to the distance men. That's the
way it should be."
18-56 16-23 41 22 52
Michigan's cagers will take a
vacation swing into Texas, meet-
ing Houston tomorrow and Texas
A & M Saturday, before return-
ing to Yost Field House for a
Dec. 29 game (2 p.m.) against
Yale's defending Ivy League cham-
Houston, ranked 24th national-
ly last year with a 21-6 record,
has its entire front line back, led
by 6'7", 220-lb. center Lyle Har-
ger, the club's leading scorer and
rebounder of last year and an all-
America candidate this season.
Texas A & M finished third in
the Southwest Conferencelast
year but has lost the services of
forward Carroll Broussard, holder
of all 13 school scoring records.
With Broussard's graduation, 6'5",
220-1b. center Jerry Windham is
the team's best player. He led the
Aggies to an upset of Houston
Yale has lost Bill Madden from
last year's team, 13-1 In conference
play, but has Rick Kaminsky re-
This Vacation in Sports
BASKETBALL-Houston and Texas A&M, Away, Dec. 21-22.
WRESTLING-Wilkes College Tournament, Away, Dec. 28-29.
BASKETBALL-Yale, Here, Dec. 29, 2 p.m.
HOCKEY-Minnesota, Away, Jan. 4-5.
BASKETBALL-Northwestern, Here, Jan. 5, 4:3 p.m.
SWIMMING--Big Ten Relays, Bloomington, Jan. .
tx st x
To one and all:
Best Wishes for the New Year
RABIDEAU CI.PHARRIS ,
119 S. Main St.
LA nMA , P 7si7 M .+7 7 1G7. Kl a W 7M a a g Ygi 1 .' . 7'1R P"
CHICAGO W) - A field of 191
college, "open" and high school
track athletes will assemble for
today's important test of a
truce asked by President John F.
Kennedy in the long feud between
the National AAU and the NCAA.
The occasion is the University
of Chicago Track Club's tenth hol-
iday track and field meet, first
ever to bear joint sanction of the
erstwhile warring AAU and U.S.
The Central AAU has sanctioned
the University of Chicago indoor
carnival since its inception, but
this is the first time it also has
official approval of the NCAA-
Maroon track Coach Ted Hay-
don, meet director, said he sought
a federation permit, not as a
challenge of the AAU's "sole au-
thority" co sanction open competi-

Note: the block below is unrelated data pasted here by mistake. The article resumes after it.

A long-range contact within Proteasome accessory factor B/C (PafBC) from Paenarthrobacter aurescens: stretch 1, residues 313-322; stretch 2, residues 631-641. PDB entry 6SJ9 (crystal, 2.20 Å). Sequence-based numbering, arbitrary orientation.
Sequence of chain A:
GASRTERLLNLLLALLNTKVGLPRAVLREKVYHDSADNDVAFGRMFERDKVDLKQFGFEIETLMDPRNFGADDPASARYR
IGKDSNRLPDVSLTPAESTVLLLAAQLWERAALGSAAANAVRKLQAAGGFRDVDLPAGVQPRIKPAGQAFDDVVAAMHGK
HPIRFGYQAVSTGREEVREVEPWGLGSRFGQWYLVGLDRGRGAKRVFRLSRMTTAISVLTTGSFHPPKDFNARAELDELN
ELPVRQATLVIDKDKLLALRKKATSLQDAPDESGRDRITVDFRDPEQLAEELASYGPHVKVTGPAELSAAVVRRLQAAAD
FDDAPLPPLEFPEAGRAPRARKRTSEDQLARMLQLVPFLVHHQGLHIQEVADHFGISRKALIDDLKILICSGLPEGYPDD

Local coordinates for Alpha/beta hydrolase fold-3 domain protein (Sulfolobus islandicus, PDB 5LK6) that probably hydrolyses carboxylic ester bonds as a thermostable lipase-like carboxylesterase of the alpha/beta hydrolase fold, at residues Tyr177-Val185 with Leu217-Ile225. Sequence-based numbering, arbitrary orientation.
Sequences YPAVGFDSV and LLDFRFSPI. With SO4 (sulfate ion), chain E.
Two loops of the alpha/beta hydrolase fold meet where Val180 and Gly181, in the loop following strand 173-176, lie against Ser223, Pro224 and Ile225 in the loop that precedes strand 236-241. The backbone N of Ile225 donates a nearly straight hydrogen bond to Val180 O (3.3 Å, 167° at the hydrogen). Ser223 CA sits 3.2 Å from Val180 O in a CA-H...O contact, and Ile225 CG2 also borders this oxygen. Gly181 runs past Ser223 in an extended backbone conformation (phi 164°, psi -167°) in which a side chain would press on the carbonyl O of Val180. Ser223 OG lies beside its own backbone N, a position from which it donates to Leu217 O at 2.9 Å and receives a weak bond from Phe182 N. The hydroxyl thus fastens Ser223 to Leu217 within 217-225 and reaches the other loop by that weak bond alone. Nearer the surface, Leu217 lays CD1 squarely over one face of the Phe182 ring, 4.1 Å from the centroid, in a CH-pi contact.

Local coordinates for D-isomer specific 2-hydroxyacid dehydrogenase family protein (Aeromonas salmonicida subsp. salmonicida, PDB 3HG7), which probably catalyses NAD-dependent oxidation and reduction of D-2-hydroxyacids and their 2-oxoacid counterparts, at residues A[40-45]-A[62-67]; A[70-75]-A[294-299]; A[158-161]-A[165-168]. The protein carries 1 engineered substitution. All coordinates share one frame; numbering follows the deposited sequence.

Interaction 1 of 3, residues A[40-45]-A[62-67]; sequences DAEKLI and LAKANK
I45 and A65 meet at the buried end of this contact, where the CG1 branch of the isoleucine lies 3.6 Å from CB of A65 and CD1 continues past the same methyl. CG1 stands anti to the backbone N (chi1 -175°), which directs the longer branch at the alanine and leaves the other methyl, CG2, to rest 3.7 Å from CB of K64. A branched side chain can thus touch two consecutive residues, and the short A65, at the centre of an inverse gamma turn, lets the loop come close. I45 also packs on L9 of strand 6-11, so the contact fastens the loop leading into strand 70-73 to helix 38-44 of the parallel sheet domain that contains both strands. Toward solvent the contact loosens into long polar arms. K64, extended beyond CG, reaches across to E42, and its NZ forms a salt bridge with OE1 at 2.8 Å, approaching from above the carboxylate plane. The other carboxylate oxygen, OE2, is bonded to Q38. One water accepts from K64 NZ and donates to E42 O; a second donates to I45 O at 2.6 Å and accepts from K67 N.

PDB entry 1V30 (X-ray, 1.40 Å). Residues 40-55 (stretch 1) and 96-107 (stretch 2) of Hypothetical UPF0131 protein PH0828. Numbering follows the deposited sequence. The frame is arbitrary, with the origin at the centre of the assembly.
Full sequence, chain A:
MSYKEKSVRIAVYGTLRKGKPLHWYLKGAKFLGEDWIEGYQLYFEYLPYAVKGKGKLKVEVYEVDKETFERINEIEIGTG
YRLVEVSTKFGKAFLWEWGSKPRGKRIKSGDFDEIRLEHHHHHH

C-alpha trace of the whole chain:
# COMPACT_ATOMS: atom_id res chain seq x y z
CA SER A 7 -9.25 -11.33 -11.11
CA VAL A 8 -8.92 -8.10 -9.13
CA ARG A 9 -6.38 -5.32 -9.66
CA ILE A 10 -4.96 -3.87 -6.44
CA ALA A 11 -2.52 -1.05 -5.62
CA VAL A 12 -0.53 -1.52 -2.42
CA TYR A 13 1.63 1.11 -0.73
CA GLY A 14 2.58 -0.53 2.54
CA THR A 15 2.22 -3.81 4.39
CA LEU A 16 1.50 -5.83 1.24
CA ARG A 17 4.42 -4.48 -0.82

tion, but because he recognized
the federation's right to regulate
athlete's of its members - mainly
colleges and high schools.
The Central AAU earlier this
week said the meet will be con-
ducted under "all rules and regu-
lations of the AAUJ" and that it
regarded the federation's .sanction
as "an internal college matter"
between the University of Chicago
and the NCAA.
President Kennedy said last
week at a news conference the
2/2-year feud between the AAU
and the federation movement
alarmed him because of possible
ruining of U.S. prospects in the
1963 Pan-American Games and
He asked that differences be
submitted to an arbitration panel.
The Chicago meet, Haydon said,
could prove an "excellent test"
of good will between the two fac-
tions and may signal the start of
a satisfactory compromise.
The field includes former col-
legiate stars and a number of
current college stars home for the
Don Canham, University of
Michigan coach and a staunch
federation man, is expected to
bring 11 of the Wolverine track-
They will be pole vaulters Steve
Overton and Rod Denhart, shot-
putters George Puce and Ernst
Soudek, miler Des Ryan, quarter-
miler Talt Malone, hurdler Joe
Mason, and middle-distance run-
ners Dan Hughes, Ted Kelly, Dorr
Casto, and Joel Lewitz.
The half mile is expected to be
the top event in the competition
which calls for 3 p.m., EST, trials
and 8 p.m. finals in the Maroon
The 880 field includes defending
champion Hike van der Way,
Canadian student at Nebraska
State Teachers; Villanova's Tom
Sullivan; John Bork, former West-
ern Michigan star; and Dave Mel-
lady, former Marquette star.
Other top entries include Willie
May, former Indiana hurdling
star who was runner-up in the